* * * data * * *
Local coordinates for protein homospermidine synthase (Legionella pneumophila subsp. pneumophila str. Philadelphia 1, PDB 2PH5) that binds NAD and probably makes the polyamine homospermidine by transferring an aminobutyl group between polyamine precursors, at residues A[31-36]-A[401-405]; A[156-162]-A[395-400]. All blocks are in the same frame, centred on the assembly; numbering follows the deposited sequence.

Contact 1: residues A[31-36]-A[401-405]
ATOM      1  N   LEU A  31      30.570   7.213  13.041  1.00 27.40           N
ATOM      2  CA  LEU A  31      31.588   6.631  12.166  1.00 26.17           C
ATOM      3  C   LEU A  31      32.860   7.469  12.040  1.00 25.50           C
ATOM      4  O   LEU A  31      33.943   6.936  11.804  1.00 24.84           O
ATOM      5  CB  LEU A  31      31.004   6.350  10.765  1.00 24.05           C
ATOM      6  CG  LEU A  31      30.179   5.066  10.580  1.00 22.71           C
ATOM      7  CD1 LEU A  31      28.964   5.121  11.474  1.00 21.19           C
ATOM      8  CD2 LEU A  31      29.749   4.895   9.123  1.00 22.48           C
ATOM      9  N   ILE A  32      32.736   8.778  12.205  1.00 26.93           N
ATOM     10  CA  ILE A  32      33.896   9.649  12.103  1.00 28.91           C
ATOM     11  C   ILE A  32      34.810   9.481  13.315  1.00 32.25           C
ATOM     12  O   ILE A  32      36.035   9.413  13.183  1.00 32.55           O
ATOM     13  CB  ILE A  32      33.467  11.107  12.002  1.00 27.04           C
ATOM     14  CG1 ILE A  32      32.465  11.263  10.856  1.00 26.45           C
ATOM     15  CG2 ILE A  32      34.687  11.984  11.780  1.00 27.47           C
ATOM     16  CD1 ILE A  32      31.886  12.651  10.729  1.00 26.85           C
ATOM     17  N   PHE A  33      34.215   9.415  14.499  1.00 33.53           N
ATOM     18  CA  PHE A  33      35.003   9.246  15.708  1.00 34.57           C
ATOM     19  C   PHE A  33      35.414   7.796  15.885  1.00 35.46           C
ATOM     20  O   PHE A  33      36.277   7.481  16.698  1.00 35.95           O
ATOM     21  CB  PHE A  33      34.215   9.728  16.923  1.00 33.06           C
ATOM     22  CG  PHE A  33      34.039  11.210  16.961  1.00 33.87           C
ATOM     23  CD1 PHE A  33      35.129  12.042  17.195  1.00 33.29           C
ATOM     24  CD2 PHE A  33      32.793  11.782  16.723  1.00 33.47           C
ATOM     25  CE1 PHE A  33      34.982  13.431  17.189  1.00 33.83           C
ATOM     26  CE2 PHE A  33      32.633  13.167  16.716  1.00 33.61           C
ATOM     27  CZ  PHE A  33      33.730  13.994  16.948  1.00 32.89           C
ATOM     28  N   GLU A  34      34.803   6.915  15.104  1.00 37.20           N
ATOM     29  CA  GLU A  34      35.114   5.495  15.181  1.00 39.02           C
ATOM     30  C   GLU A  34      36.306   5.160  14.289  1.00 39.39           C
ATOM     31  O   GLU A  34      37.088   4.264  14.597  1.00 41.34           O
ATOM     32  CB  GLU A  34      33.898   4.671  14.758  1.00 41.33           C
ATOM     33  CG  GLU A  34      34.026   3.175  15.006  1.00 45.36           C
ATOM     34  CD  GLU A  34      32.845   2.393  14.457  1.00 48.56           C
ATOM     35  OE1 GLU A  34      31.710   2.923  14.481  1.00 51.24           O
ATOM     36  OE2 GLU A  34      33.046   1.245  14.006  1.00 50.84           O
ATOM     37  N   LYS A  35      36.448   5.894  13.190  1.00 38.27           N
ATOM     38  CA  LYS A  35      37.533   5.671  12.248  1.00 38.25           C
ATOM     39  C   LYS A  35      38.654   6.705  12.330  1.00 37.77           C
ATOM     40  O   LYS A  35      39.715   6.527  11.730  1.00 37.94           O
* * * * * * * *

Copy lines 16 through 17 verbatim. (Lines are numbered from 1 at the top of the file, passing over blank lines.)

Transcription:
ATOM     14  CG1 ILE A  32      32.465  11.263  10.856  1.00 26.45           C
ATOM     15  CG2 ILE A  32      34.687  11.984  11.780  1.00 27.47           C